Identify whether an item is a need or a want
Figure out the ‘why’ behind your purchase. Is it timeless? Or does it fit in with a fleeting trend?
Clutter isn’t just the stuff in your closet, it’s anything that gets in between you and the life you want to be living.
Set yourself new rules
Embark on a low buy or no buy challenge for a set period. It can be 30 days, 6 months or even a year. Set yourself rules and remain disciplined during the challenge.
The feeling of accomplishment will be much greater than satisfying the shopping urge.
You might also want to consider creating a capsule wardrobe challenge of your choice. This could involve committing yourself to just wearing a certain amount of clothes, shoes and accessories. The challenge would be to not shop any new (or used) items from those categories.
Unfollow social media influencers that encourage you to shop. Some influencers can play a massive role in triggering those emotions mentioned above. Delete mobile shopping apps, even from your favourite brands. Avoid window shopping.
Place a shopping ban for non-essential items. If you’re a beauty & skincare enthusiast, make a decision to use up all your products before replacing them or testing new ones.
Similar to what was mentioned in point 6, set yourself a wardrobe challenge for each season. Stick to a certain amount of clothing, shoes and accessories for the duration of that season. Essentially, this means no shopping in those categories for at least a good few months.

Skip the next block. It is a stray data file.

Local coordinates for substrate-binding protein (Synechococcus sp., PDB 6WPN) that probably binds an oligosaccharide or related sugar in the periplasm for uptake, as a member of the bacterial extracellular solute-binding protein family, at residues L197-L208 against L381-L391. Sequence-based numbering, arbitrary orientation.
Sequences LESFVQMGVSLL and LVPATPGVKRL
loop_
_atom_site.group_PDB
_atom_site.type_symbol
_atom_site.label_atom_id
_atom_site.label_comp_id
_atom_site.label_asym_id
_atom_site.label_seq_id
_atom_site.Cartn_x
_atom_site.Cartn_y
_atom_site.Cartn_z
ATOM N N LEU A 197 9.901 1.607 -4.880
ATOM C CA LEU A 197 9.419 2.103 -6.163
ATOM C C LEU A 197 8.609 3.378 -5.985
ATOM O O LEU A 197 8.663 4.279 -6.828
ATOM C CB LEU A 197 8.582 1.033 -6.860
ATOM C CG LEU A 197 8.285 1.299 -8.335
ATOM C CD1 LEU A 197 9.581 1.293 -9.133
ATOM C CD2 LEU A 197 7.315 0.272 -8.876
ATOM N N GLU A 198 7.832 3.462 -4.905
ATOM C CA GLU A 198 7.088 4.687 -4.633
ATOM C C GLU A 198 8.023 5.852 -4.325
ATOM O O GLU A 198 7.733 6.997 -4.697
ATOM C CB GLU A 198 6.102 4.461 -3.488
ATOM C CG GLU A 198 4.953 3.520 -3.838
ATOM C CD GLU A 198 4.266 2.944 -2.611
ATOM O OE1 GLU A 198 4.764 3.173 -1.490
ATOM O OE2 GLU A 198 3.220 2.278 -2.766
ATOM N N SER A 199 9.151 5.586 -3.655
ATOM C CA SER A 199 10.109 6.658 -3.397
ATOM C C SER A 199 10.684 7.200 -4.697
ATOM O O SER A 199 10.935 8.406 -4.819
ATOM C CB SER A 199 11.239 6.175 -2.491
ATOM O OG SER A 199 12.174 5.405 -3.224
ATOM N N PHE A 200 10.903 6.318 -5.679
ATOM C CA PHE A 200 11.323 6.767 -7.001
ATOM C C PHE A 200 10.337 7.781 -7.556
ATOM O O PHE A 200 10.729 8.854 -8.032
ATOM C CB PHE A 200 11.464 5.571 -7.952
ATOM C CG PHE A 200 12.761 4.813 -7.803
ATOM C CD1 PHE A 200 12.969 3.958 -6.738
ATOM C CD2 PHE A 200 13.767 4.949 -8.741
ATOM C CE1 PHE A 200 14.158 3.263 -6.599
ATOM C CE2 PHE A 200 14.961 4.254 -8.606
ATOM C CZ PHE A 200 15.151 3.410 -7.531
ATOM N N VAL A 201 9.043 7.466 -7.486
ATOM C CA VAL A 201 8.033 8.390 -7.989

Gratitude turns what we have into enough.
Having more stuff doesn’t equate to more happiness. Make gratitude part of your regular practice by acknowledging a few things in your life that you are grateful for. Share that gratitude with others.
There’s a lovely saying that goes: it’s not happiness that makes us grateful, but gratefulness that makes us happy.
Living with Lies
Minimalism isn’t about sacrificing your needs in a bid to pursue an ideology of minimal living. For example, stylish (and ridiculously expensive) Scandinavian furniture and a perfectly curated closet. Gloating to your peers about all the things you’ve refused to buy for self-gratification.
It’s simply about living with less and being intentional about your time, energy and money. The aim is to feel more grounded and connected to the items you already own, learning to value them and appreciate them.